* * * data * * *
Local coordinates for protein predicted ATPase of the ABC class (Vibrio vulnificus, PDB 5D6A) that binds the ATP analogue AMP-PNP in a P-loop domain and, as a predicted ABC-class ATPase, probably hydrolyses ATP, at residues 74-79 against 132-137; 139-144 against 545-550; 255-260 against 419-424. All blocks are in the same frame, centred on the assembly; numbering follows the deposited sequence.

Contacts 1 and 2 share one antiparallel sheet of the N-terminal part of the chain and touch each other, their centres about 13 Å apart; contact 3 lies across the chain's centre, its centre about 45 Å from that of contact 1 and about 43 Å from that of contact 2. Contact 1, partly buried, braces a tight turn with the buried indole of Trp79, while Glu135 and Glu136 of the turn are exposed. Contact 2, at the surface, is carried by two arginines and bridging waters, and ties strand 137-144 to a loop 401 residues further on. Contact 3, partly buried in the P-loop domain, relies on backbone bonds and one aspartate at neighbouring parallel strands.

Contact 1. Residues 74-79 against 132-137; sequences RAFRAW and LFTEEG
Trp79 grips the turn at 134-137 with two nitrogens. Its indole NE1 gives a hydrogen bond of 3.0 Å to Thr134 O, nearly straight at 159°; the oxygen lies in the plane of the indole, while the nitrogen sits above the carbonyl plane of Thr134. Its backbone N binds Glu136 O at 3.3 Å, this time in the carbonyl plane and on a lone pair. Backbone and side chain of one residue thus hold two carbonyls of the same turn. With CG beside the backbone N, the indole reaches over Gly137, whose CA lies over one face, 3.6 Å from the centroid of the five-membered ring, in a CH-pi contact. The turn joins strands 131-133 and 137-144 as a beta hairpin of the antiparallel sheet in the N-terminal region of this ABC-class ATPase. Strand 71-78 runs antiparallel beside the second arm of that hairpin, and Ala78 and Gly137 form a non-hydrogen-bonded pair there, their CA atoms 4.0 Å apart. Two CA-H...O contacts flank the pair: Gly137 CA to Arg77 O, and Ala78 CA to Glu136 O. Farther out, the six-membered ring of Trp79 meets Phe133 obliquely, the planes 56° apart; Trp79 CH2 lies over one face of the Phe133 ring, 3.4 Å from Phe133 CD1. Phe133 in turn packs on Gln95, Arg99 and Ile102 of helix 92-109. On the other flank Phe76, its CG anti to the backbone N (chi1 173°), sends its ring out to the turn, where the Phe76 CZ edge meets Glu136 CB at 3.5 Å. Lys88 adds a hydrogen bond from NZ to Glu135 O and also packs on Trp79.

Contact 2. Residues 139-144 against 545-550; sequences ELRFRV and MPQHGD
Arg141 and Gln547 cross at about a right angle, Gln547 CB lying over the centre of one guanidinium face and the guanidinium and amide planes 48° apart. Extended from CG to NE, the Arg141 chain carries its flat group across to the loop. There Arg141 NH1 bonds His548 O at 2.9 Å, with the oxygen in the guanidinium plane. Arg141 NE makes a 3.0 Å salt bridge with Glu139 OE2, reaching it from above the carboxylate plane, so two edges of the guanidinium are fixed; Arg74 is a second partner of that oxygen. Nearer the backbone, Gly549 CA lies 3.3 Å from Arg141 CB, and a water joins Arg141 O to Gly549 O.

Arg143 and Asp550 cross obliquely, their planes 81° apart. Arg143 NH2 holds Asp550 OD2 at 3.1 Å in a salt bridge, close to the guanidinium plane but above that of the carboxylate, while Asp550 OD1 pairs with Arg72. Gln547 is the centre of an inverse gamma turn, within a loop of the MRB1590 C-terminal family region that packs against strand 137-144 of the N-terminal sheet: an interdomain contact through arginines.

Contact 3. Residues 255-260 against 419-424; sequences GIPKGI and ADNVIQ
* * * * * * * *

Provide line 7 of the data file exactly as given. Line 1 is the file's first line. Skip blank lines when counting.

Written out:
Arg143 and Asp550 cross obliquely, their planes 81° apart. Arg143 NH2 holds Asp550 OD2 at 3.1 Å in a salt bridge, close to the guanidinium plane but above that of the carboxylate, while Asp550 OD1 pairs with Arg72. Gln547 is the centre of an inverse gamma turn, within a loop of the MRB1590 C-terminal family region that packs against strand 137-144 of the N-terminal sheet: an interdomain contact through arginines.